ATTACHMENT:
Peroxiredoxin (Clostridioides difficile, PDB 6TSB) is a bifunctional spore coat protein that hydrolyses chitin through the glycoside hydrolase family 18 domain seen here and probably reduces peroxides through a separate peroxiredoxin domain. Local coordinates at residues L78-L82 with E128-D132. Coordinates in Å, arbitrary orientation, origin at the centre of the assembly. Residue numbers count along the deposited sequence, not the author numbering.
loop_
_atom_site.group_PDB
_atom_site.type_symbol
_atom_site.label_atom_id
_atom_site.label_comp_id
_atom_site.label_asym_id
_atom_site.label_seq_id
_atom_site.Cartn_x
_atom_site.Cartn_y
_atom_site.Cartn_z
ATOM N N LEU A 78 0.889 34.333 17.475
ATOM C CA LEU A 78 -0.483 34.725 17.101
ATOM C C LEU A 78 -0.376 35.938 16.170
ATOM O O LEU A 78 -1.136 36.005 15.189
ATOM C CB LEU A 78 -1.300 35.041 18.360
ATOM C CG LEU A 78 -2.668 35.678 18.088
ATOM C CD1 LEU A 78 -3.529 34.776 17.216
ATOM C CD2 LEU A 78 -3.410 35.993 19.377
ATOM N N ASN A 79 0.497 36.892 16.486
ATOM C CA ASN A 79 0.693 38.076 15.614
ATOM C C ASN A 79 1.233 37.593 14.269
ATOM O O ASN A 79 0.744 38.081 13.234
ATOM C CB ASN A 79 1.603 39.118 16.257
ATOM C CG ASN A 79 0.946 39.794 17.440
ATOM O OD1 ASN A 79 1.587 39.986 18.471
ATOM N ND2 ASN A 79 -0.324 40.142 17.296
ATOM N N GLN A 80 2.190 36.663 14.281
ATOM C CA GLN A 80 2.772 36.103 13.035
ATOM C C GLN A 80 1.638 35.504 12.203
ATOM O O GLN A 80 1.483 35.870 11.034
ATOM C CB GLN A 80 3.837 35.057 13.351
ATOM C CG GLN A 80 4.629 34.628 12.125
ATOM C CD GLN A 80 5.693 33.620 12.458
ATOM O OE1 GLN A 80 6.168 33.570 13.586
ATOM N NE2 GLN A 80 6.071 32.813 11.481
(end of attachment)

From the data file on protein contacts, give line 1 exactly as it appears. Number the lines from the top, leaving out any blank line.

Peroxiredoxin (Clostridioides difficile, PDB 6TSB) is a bifunctional spore coat protein that hydrolyses chitin through the glycoside hydrolase family 18 domain seen here and probably reduces peroxides through a separate peroxiredoxin domain. Local coordinates at residues L78-L82 with E128-D132. Coordinates in Å, arbitrary orientation, origin at the centre of the assembly. Residue numbers count along the deposited sequence, not the author numbering.